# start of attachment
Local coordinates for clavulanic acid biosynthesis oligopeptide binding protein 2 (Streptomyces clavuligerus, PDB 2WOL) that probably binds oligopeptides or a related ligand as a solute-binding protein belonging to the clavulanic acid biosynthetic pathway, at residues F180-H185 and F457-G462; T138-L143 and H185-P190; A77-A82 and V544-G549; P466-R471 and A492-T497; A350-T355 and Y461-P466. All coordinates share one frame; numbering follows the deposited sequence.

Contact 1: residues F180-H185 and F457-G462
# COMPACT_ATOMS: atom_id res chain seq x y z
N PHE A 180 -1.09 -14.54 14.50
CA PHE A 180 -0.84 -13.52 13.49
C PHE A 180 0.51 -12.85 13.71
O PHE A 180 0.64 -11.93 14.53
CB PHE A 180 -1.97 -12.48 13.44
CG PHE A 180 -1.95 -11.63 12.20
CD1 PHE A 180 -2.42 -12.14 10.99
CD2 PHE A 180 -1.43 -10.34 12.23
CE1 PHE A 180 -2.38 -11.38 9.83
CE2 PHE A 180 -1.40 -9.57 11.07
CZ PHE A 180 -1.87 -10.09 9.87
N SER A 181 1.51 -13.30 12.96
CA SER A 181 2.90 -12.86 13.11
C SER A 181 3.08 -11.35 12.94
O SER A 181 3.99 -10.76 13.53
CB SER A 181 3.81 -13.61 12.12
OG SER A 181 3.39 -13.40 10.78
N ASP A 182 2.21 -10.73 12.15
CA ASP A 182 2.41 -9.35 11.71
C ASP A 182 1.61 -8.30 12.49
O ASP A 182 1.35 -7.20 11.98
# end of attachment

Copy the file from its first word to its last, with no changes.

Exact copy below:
Local coordinates for clavulanic acid biosynthesis oligopeptide binding protein 2 (Streptomyces clavuligerus, PDB 2WOL) that probably binds oligopeptides or a related ligand as a solute-binding protein belonging to the clavulanic acid biosynthetic pathway, at residues F180-H185 and F457-G462; T138-L143 and H185-P190; A77-A82 and V544-G549; P466-R471 and A492-T497; A350-T355 and Y461-P466. All coordinates share one frame; numbering follows the deposited sequence.

Contact 1: residues F180-H185 and F457-G462
# COMPACT_ATOMS: atom_id res chain seq x y z
N PHE A 180 -1.09 -14.54 14.50
CA PHE A 180 -0.84 -13.52 13.49
C PHE A 180 0.51 -12.85 13.71
O PHE A 180 0.64 -11.93 14.53
CB PHE A 180 -1.97 -12.48 13.44
CG PHE A 180 -1.95 -11.63 12.20
CD1 PHE A 180 -2.42 -12.14 10.99
CD2 PHE A 180 -1.43 -10.34 12.23
CE1 PHE A 180 -2.38 -11.38 9.83
CE2 PHE A 180 -1.40 -9.57 11.07
CZ PHE A 180 -1.87 -10.09 9.87
N SER A 181 1.51 -13.30 12.96
CA SER A 181 2.90 -12.86 13.11
C SER A 181 3.08 -11.35 12.94
O SER A 181 3.99 -10.76 13.53
CB SER A 181 3.81 -13.61 12.12
OG SER A 181 3.39 -13.40 10.78
N ASP A 182 2.21 -10.73 12.15
CA ASP A 182 2.41 -9.35 11.71
C ASP A 182 1.61 -8.30 12.49
O ASP A 182 1.35 -7.20 11.98